If we don’t have the fear of scarcity beneath us, if we know we will be ok, if we know we don’t have to push our earth to the limit, we can dial back the clock. Nothing helps with keeping local and not wondering what kind of car to use like not needing to use the car at all. Nothing helps a company made of people not worry that they have to beat the other guy like knowing that they don’t have to push for bigger and that they will be ok.

A basic income raising the floor beneath us has the power to create an absolute seismic shift in how our world operates for the better.

A basic income harkens racial equality as a basic income literally declares that all persons deserve the same ability to live as a guaranteed human right. It is not a hand out, it’s not a hand up, it is your inheritance.

A basic income reduces stress, proved by the smaller isolated cases in pilots such as the recent Ontario pilot, Finland two year project and ongoing South Korean experiment.

Income dictates health. Health dictates where money is diverted and the ability for everyone to calmly choose the best for themselves creates towns we would want to call home.

It’s time for this Planet of the Humans to be like the tigers, bears, cats and lions…

Let’s get a basic income.

Let’s sleep tonight.

Thank you for reading.

Tom Pogson

My reason for basic income is probably selfish, but

I know I’m not alone. In fact, I wouldn’t be surprised if many readers have great reasons of their own.

I can’t physically work more than I do. Presently I have arthritis and certainly cannot take time off for the surgery and weeks of recovery it would cost. And I’m Canadian. I know this flies in the face of our “health care is magic” but I can promise you it’s not roses in every case here.
Here in Victoria we have a lack of doctors run off their feet. They no longer, for instance, to check ups as they are considered “a waste of time”. In order to avoid any problems the only thing you feel you can do is improve your diet and exercise.
Now add that to the aforementioned low income, and inability to work more due to arthritis. If you exercise you push against the arthritis that makes what work you do even more painful and if you work more the same so you have to take what little money you have to actually pay for better food which costs more.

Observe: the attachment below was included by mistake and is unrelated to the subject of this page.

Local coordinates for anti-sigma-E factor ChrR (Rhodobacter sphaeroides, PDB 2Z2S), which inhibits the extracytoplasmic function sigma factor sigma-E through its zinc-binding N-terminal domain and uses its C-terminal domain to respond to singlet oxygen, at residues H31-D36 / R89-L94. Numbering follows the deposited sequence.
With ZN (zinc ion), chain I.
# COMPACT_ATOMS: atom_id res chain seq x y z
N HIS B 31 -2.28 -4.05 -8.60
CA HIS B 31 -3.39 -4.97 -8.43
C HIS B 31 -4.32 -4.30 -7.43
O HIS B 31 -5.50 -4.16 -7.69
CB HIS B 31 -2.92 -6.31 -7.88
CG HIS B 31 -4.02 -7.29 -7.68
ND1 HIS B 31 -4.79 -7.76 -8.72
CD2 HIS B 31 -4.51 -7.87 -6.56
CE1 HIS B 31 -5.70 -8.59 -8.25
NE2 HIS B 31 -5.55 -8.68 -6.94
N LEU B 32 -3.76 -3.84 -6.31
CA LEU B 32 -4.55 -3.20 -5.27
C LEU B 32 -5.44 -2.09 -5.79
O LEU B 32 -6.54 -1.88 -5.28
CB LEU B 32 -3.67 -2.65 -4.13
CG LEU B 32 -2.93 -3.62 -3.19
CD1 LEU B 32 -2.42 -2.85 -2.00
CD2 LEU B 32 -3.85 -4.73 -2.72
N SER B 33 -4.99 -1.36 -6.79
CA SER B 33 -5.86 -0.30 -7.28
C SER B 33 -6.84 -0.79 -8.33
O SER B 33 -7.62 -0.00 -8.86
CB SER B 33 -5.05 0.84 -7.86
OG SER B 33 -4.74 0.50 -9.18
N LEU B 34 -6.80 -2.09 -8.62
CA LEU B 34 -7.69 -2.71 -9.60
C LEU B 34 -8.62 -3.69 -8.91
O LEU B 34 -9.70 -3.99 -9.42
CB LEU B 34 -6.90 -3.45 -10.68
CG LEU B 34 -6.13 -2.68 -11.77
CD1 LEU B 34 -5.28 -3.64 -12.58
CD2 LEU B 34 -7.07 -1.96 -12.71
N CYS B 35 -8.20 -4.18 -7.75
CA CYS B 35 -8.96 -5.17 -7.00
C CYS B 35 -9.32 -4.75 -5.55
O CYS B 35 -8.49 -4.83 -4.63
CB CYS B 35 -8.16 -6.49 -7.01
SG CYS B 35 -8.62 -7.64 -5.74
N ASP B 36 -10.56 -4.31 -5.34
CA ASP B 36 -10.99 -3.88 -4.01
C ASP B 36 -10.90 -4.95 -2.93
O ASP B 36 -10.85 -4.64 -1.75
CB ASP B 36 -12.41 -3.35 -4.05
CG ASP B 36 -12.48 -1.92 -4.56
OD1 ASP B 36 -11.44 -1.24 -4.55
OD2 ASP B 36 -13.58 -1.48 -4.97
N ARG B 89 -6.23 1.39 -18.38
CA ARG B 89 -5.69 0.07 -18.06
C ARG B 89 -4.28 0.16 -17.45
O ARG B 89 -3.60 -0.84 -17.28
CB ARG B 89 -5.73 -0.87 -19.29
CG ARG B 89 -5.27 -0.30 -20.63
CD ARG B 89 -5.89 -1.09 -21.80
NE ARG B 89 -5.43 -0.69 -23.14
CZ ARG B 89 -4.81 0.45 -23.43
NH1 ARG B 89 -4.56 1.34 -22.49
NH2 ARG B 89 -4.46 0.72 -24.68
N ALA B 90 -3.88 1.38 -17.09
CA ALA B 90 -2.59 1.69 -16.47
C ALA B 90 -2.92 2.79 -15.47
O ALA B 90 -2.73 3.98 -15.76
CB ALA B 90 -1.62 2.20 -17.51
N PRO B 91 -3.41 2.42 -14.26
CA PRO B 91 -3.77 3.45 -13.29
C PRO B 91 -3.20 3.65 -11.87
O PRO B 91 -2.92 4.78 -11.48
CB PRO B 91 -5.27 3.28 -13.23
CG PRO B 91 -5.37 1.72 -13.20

This is why there is the modern phenomenon of poor people being obese. It used to be rich=fat. Not it’s poor=fat. Rich people can do a southbeach diet. We can’t.

When you are poor you are eating to feel full. This is starches and low quality food. Food costs are up across the board as well as gas. Again with the interconnection.

This is the part that actually makes me crazy. That I actually studied Sociology in university that in the first term explains how “income dictates health”.

How can poor people pull their socks up or whatever phrases we use if they their situation is built to fail. It’s 2019. We can do better and we do know how.

It’s the basic income model. I just got paid Friday, paid bills and now on Wednesday I have 2$. A supplement to this would not stop me working. It would have me work more efficiently, more effectively and for longer. I’m typing this into a crap phone on a city bus but I have seen and read cases on how when this program has been tested in not only didn’t make “everything worse” but it actually cleared up problems across the board. Medical centers, for instance, notice a significant drop in visits because people’s lives became healthier.

Reason I say my story is because, even though it is specific to me I know I’m not alone. I’ve heard through the cracks in media’s paint.

Most of us are not doing better than we were ten years ago.

If someone told me they were going to make things “great again” I will admit, my hope would be raised to. This isn’t going “that way” now but it’s connected. It all is. When things are impossibly hard in a way that cancels happiness and threatens your existence you grab for any rung. You can blame me or anyone else that “didn’t make it” but that also is logically flawed. We can’t all be the head of the company. The architects just didn’t make the executive washrooms that big.

Also many of us have a “side hustle”. We worry we’ll miss out. Only stands to reason you would be on your phone so much. It doesn’t stem from anger. It stems from trying to make it “great again” yourself. It’s true no matter how you politically alighn yourself. All of us fish see the same nets being used. And it’s freaking the gills out of us.

Please have a look at the different basic income accounts out there on social media and check out what they’ve been saying.

It may be early days for this still grassroots idea, but we got to start somewhere.

There is other gains as well that can occur from Basic Standard Income as well.

Firstly we can kick off we a general feeling of brother love and togetherness in a way that actually matters, and not as an abstract concept.

Secondly the boom in the arts and humanities cannot be overstated. It is at our peril that we discount these parts of our culture as some would do. They are our culture. They are were we step into our higher selves and think beyond the immediate. Examples range from Beethoven to Beckett, from the Charter of Rights to the inscription on the Statute of Liberty.

Supporting these is our “Why?” much as supporting infrastructure is our “How?”. If you can’t stop to think you can’t do it better than before.

This is about not just raising up some of us, this is about all of us. This creates hope and from this joy. Your need to stop violence across the world to within communities and families could reduce too.

This is about humanity’s purest potential.

To quote Jeff Goldblum in the movie Powder “Maybe one day our humanity will overtake our technology”

Cheers,

Tom